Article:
Skip Navigation

Gladys Ko

Associate Professor


Phone: (979) 845-1797

Mailstop: 4458

Department: VIBS

Photo of Ko, Gladys

Research Keywords

Diabetic retinopathy, novel bioactive peptides, circadian regulation of retinal physiology, signal tranduction in ion channel regulation


  • Cell Biology
  • Toxicology
  • Neuroscience

Interdisciplinary Activities

  • Neuroscience
  • Toxicology

Scholarly Interests

Diabetic retinopathy (DR) is the leading cause of blindness among the American working population with a projected prevalence of more than 11 million patients by 2030 in the US. Once the disease starts, it cannot be stopped simply by controlling the blood glucose (glycemic) levels strictly through diets and exercise. While DR is a disorder with two major problems, the vascular complications and the neural retina degeneration, the current treatments mainly target the vascular complications without treating the neural retina. The first-line gold standard treatments for DR is regular injections with anti-VEGF agents into the eyes. However, roughly 30% of DR patients do not respond well to these treatments. Often these non-responders are identified months after the treatments have started. Therefore, discovering new ways to treat or prevent DR are a major health issue, which is also the research focus in our laboratory. Interestingly, diabetic patients with retinitis pigmentosa, a congenital blindness with degenerated retinal photoreceptors, rarely develop DR. This suggests that the neural retina, especially the photoreceptors contribute to the development of DR. Our laboratory has been investigated the molecular mechanisms that regulate photoreceptor physiology over 13 years. More specifically, we have been investigating how metabolism and energy expenditure of photoreceptors are regulated throughout the course of 24 hours. We employ different techniques, including electroretinogram (ERG) recordings, fundus angiography, electrophysiological patch-clamp recordings, various biochemical and molecular assays, and imaging at cellular and tissue levels, and now focus on how early diabetic conditions trigger changes in photoreceptors that might lead to DR. In addition, we have recently discovered a new bioactive peptide, peptide Lv. This peptide not only regulates photoreceptor physiology, it also modulates cardiovascular functions. We now further elucidate the molecular mechanisms of peptide Lv's bioactivities, as well as its other unknown function.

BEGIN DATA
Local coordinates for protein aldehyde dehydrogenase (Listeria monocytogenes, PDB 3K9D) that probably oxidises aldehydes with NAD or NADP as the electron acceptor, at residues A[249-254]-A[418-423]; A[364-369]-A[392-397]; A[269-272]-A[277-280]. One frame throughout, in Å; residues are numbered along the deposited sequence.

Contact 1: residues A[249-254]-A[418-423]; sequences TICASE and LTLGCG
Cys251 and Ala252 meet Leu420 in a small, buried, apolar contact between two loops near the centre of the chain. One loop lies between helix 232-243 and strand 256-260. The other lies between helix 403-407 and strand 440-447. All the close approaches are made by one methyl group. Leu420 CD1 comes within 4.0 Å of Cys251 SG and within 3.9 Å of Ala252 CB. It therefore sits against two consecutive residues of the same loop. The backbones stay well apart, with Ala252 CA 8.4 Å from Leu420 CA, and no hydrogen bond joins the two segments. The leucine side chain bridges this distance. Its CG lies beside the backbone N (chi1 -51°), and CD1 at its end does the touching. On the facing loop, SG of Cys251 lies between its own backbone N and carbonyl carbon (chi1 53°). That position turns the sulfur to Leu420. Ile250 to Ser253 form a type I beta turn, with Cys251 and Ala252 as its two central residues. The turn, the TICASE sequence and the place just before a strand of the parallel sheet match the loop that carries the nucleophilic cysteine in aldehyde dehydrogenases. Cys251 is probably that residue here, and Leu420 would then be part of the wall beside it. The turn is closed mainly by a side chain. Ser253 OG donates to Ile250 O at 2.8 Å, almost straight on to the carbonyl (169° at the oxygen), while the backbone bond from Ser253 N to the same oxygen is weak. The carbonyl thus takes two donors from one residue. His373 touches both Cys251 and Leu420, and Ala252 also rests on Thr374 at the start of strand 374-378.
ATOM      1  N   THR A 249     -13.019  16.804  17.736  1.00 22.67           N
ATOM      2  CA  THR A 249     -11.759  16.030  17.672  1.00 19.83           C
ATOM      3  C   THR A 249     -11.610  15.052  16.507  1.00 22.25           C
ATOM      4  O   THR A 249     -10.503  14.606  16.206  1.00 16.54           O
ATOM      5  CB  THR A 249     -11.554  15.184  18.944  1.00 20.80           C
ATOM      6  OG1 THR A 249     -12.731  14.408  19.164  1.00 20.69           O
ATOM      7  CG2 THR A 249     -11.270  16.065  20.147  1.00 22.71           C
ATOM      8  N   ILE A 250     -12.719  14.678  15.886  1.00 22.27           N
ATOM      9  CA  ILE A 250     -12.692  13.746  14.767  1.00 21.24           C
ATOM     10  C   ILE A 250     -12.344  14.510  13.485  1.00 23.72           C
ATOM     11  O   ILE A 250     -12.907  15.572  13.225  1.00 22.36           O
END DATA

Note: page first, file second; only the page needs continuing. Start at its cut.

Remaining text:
Request Update